The upcoming month of October happens to be Family History Month. For all you genealogy buffs and future historians out there, here are a few tips on how to best care for the family heirlooms.
For books, papers and photographs the number one rule is keep them in a clean and dry environment, avoiding direct sunlight. This does not mean a shoe box in your basement, next to the Pittsburgh potty. Get any sentimental and irreplaceable objects out of those damp spaces. Preferably, a regularly temperature controlled room or closet. Heating and cooling extremes are bad for paper. Think of paper as the once living organism it is. Like our own skin, it cracks and becomes rigid with dry cold air (think of wind chapped lips in February). In the heat and humidity, it is no better off and can even sprout mold (like getting caught in a summer rain storm). Books stored on top or over radiators or fireplace mantels may look decorative, but those extreme heat sources are brutal for that poor paper not to mention a fire hazard. Do not place your first editions and scrapbooks on radiators, or your south-facing windowsill!
If environment is rule number one, next on the list is the type of container they are stored in. (spoiler alert, garbage bags are NOT preservation grade storage) Regular cardboard boxes or envelopes are not ideal either, and can cause further damage to materials over time. The good news is there are plenty of options for preservation grade boxes and folders to store a number of items. When searching for these containers, look for descriptions that use the term “archival quality” for best results. Trusted suppliers are listed here, here, here and here.
The third must is to make copies and share your items if possible. Newspaper clippings can be copied onto buffered paper and photos on archival photo paper. If a photograph is particularly fragile, you may consider handling and displaying the copy while keeping the original in an archival-quality photo sleeve or album. Digital records are very popular, and great for instant accessibility. Just remember, digital records need to be updated, and if you can, keep the original in a cool dry safe place! Please don’t think the photos on your phone will be there for you five, ten or fifteen years from now without you doing some leg work. Transfer important files onto an external hard drive (or two) and rewritable CDs to share with friends and family. To be safe, open a couple of the files to make sure everything transferred properly. Take notes on who people are, dates and locations to include in your research.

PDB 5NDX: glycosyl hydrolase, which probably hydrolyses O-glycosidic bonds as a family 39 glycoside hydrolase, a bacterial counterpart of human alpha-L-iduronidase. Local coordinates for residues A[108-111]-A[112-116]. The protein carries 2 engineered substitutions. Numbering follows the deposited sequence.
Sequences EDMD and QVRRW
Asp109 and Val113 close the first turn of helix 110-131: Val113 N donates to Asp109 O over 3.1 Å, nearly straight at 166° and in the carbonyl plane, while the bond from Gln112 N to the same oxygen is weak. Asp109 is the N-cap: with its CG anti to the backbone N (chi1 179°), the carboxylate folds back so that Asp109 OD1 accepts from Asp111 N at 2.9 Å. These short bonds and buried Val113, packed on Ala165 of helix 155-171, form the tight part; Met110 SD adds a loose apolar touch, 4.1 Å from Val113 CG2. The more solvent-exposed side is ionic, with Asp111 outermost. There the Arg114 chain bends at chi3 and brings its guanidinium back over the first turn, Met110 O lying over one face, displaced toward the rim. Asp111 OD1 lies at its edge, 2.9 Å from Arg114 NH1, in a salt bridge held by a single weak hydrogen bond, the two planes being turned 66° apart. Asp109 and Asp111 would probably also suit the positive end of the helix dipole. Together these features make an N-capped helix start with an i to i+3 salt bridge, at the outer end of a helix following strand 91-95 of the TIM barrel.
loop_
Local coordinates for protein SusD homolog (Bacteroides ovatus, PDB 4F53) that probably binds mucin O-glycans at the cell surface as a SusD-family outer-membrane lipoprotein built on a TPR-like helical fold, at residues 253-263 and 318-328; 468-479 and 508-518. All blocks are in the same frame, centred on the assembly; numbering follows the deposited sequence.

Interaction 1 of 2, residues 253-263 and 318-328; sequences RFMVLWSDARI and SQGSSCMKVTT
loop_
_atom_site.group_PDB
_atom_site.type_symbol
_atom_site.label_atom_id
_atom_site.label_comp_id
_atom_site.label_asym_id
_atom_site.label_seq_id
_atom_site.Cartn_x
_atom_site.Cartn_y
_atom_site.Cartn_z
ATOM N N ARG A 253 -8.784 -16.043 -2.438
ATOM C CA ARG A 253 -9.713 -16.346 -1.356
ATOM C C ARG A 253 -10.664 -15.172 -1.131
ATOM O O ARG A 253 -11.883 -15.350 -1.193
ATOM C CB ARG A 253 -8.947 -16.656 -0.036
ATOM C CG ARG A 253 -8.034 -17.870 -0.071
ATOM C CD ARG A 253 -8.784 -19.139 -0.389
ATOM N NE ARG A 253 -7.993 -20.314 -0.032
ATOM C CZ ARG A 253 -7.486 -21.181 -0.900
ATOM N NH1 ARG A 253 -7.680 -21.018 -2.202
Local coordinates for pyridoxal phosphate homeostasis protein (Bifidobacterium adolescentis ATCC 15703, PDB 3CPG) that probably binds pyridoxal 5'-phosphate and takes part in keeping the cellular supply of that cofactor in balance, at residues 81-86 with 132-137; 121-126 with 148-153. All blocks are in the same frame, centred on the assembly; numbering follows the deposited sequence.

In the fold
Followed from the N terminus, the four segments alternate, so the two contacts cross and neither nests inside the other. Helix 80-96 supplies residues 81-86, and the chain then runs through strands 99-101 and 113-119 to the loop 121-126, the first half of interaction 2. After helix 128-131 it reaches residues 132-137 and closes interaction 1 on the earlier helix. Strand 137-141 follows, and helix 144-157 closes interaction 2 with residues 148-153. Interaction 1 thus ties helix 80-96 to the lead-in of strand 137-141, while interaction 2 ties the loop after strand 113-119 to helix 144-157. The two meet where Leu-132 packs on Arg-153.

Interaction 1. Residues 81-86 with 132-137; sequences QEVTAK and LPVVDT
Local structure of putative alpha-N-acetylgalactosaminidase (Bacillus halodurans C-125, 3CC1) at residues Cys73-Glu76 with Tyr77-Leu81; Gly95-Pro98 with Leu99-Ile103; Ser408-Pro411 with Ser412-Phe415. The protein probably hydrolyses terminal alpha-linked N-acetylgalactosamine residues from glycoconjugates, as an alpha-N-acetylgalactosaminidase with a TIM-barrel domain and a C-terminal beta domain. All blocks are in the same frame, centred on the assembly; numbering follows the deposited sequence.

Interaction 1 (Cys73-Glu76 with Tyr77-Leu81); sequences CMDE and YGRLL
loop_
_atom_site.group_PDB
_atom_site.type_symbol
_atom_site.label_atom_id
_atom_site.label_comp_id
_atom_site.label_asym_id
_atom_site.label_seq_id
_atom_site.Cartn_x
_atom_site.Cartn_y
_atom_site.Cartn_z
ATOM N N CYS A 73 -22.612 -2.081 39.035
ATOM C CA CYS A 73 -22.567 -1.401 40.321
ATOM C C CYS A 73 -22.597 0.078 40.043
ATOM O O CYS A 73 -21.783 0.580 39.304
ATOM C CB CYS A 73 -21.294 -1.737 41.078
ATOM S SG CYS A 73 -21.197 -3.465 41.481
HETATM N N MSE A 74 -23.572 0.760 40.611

When in doubt, contact a preservation specialist or conservator. Here is a list of some trusted local sources.
Wendy Bennett – Specializes in Fine art and paper.
Jim Burke – Specializes in photographs.
c/o Pittsburgh Filmmakers
Csilla Crisanti – Specializes in book, paper and leather.
Amy Williams -Specializes in book and paper
Trusted Preservation Sources
Gaylord Archival – http://www.gaylord.com/c/Preservation
Hollinger Metal Edge – https://www.hollingermetaledge.com/
Talas – http://www.talasonline.com/
University Products – https://www.universityproducts.com/
Further information and websites
Northeast Document Conservation Center – https://www.nedcc.org/
Conservation Center for Art and Historic Artifacts – http://www.ccaha.org/
Library of Congress – http://www.loc.gov/preservation/
National Archives and Records Administration – https://www.archives.gov/
Alliance for Response – http://www.heritageemergency.org/initiatives/alliance-for-response/afr-home/
Alliance for Response PGH – https://sites.google.com/site/afrpittsburgh/
Heinz History Conservation Center – www.heinzhistorycenter.org/museum-conservation-center
Want to know more? Join the Conservation Preservation and Access Department October 19 at 5 p.m. in the CLP – Main Preservation Lab for more tips!